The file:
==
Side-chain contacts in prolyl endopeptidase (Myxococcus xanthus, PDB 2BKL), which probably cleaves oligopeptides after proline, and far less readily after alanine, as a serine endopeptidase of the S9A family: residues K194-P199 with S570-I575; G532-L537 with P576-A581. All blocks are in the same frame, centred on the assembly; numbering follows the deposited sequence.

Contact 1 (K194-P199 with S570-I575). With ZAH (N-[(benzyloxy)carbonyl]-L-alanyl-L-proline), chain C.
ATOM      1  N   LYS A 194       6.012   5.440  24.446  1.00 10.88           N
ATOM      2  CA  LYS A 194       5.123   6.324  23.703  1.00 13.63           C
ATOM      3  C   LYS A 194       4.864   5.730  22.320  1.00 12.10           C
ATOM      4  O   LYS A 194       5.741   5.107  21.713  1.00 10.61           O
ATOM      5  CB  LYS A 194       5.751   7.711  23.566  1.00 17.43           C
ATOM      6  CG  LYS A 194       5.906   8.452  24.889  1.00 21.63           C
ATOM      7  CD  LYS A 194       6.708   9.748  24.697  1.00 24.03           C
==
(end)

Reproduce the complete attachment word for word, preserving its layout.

Side-chain contacts in prolyl endopeptidase (Myxococcus xanthus, PDB 2BKL), which probably cleaves oligopeptides after proline, and far less readily after alanine, as a serine endopeptidase of the S9A family: residues K194-P199 with S570-I575; G532-L537 with P576-A581. All blocks are in the same frame, centred on the assembly; numbering follows the deposited sequence.

Contact 1 (K194-P199 with S570-I575). With ZAH (N-[(benzyloxy)carbonyl]-L-alanyl-L-proline), chain C.
ATOM      1  N   LYS A 194       6.012   5.440  24.446  1.00 10.88           N
ATOM      2  CA  LYS A 194       5.123   6.324  23.703  1.00 13.63           C
ATOM      3  C   LYS A 194       4.864   5.730  22.320  1.00 12.10           C
ATOM      4  O   LYS A 194       5.741   5.107  21.713  1.00 10.61           O
ATOM      5  CB  LYS A 194       5.751   7.711  23.566  1.00 17.43           C
ATOM      6  CG  LYS A 194       5.906   8.452  24.889  1.00 21.63           C
ATOM      7  CD  LYS A 194       6.708   9.748  24.697  1.00 24.03           C